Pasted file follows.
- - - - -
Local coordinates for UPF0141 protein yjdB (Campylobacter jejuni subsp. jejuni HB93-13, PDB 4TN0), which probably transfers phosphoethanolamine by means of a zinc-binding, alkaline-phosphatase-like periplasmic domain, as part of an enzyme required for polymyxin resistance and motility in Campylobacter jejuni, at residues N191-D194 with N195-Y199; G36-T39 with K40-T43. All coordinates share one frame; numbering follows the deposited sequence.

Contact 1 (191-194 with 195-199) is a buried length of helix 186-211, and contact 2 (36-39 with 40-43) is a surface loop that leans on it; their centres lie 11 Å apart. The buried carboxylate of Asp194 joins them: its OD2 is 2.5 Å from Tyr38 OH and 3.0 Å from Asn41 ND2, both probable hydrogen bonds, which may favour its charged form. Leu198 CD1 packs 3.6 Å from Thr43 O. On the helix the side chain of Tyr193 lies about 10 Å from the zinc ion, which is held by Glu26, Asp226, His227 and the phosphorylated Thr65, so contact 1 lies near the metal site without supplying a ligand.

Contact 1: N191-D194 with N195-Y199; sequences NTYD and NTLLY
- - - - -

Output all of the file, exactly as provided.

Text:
Local coordinates for UPF0141 protein yjdB (Campylobacter jejuni subsp. jejuni HB93-13, PDB 4TN0), which probably transfers phosphoethanolamine by means of a zinc-binding, alkaline-phosphatase-like periplasmic domain, as part of an enzyme required for polymyxin resistance and motility in Campylobacter jejuni, at residues N191-D194 with N195-Y199; G36-T39 with K40-T43. All coordinates share one frame; numbering follows the deposited sequence.

Contact 1 (191-194 with 195-199) is a buried length of helix 186-211, and contact 2 (36-39 with 40-43) is a surface loop that leans on it; their centres lie 11 Å apart. The buried carboxylate of Asp194 joins them: its OD2 is 2.5 Å from Tyr38 OH and 3.0 Å from Asn41 ND2, both probable hydrogen bonds, which may favour its charged form. Leu198 CD1 packs 3.6 Å from Thr43 O. On the helix the side chain of Tyr193 lies about 10 Å from the zinc ion, which is held by Glu26, Asp226, His227 and the phosphorylated Thr65, so contact 1 lies near the metal site without supplying a ligand.

Contact 1: N191-D194 with N195-Y199; sequences NTYD and NTLLY